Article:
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When Madisen Ward And The Mama Bear first came on the scene a few years back, it was only natural that people would fixate on the familial facet of the folk duo's identity — a mother, Ruth Ward, and her son Madisen making music together — particularly with a back story as charming as theirs. As a young coffeehouse folkie, Ruth took tentative steps toward a music career, then decided to treat performing more as a hobby so that she could focus on child rearing. After Madisen, her youngest offspring, began joining her at her local shows, they agreed to try and make a go of it as a duo, and in the process, have made her deferred musical dreams come true. But in focusing on the closeness of the Wards' relationship and the poignancy of their pairing, people can too easily overlook one of the most compelling aspects of their interplay: the ways they weave together modes of expression that might otherwise be in conflict.
During her formative years, Ruth Ward was drawn to folk revivalists and '70s singer-songwriters like Peter, Paul and Mary; Crosby, Stills and Nash; James Taylor and Janis Ian, whose songs offered idealism or earnestness and whose approaches to singing seemed thoroughly unaffected. (Ward, who's African-American, is well aware that this music is coded as "white"; when a U.K. interviewer acknowledged that fact, her laughing response was, "They'd be afraid to say that in the States — or they'd whisper it.")
Madisen Ward, on the other hand, has cited as influences such elusive music-makers as Bob Dylan, Tom Waits and Nick Drake, known for avoiding straightforwardness in favor of trickster personas, inhabited and exchanged with cockeyed precision or dreamy insularity. Vocally, it was never naturalness that they were after. Before the younger Ward gained national, and international, notice with his duo, he came up with outlandish songs to entertain his friends and did some work with Joseph Gordon-Levitt's arts collective HitRecord, contributing music "rang[ing] from a surreal Muppet-like falsetto about a sad king to a dark, underground-style rap about the blood of wolves". (By all indications, Ward is every bit as aware as his mother that his choices of touchstones defy the narrow notions of black musical authenticity that too often shape the reception of roots music.)
Madisen Ward and The Mama Bear's 2015 debut album, Skeleton Crew, had a captivatingly quirky, homespun feel, but they've deliberately expanded and updated their palette, and showcased their artistic ambition, on the new EP The Radio Winners. Where they previously kept their co-writing within their intimate circle of two, this time they've welcomed in an array of collaborators, some of them — like Ross Copperman, Heather Morgan and Nathan Chapman — natives of Nashville's Music Row system. Chapman, who was integrally involved in Taylor Swift's early albums, also produced half the tracks; the Lumineers' producer Ryan Hadlock handled the other half.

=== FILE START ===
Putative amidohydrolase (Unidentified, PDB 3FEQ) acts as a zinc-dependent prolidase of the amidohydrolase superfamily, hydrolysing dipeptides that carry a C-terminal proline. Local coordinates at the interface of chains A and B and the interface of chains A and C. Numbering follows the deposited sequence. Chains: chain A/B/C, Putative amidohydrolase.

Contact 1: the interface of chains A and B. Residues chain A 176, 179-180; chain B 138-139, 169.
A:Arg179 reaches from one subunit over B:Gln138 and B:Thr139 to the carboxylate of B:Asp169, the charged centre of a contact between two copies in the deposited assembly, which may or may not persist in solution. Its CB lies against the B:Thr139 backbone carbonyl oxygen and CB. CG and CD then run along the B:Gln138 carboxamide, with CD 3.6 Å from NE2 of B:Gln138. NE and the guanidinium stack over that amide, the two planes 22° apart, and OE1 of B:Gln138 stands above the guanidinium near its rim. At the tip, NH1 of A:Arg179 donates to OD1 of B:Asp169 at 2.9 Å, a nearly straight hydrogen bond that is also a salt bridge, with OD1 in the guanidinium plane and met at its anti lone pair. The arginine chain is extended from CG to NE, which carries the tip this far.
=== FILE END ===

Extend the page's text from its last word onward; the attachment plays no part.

The musical settings are grander and more muscular this time around, with galvanizing grooves, cinematic orchestration and choral-style arrangements. But the new scale of things hardly dwarfs the Wards' dynamic. "Mother Mary," a troubled man's ominous tribute to a woman's salvific power, begins with Madisen delivering the first half of each ascending, minor-key line in a feverish baritone, and Ruth completing the lines in her reedy, awed-sounding upper register. They switch to harmonizing for the second verse, the theatricality of his performance sweetened and lifted by the purity of her tone floating just above it.
During the chorus of "Walkin' in the Park," which teases out the tensions between existential dread and the pleasures of companionship, their vocal parts playfully swerve into unison, then split again. But they don't aim for a seamless blend that would erase their idiosyncrasies. The same goes for the unison passages of "Family Treason," a lumbering, dance music-influenced number with a churning, bass-driven groove and cursive strings. Elsewhere in the song, Madisen takes liberties with his enunciation, contorting syllables into novel shapes, and Ruth takes the lead on pivotal, vulnerable, child-like lines. "Is anybody out there / is anybody missing me?" she cries, her flowing phrasing dissolving into vibrato.
"Everybody's Got Problems" is part uneasy lullaby and part anthemic sing-along. There's a wryness to the lyrics' collective voice. "Everybody's got problems," Madisen sings, flanked by a crowd of voices in solidarity. "Don't ya want mine?" He attacks the short, clipped lines of "Childhood Goodbye" with wild-eyed exaggeration, his glottal timbre urgent, antsy and ravenous by turns: "Summer rain / Go insane / Poetry's a crime." When the chorus arrives, Madisen and Ruth sing side by side, lamenting the fact that people grow out of unselfconscious childhood creativity, but reveling in the nerve they've nurtured together.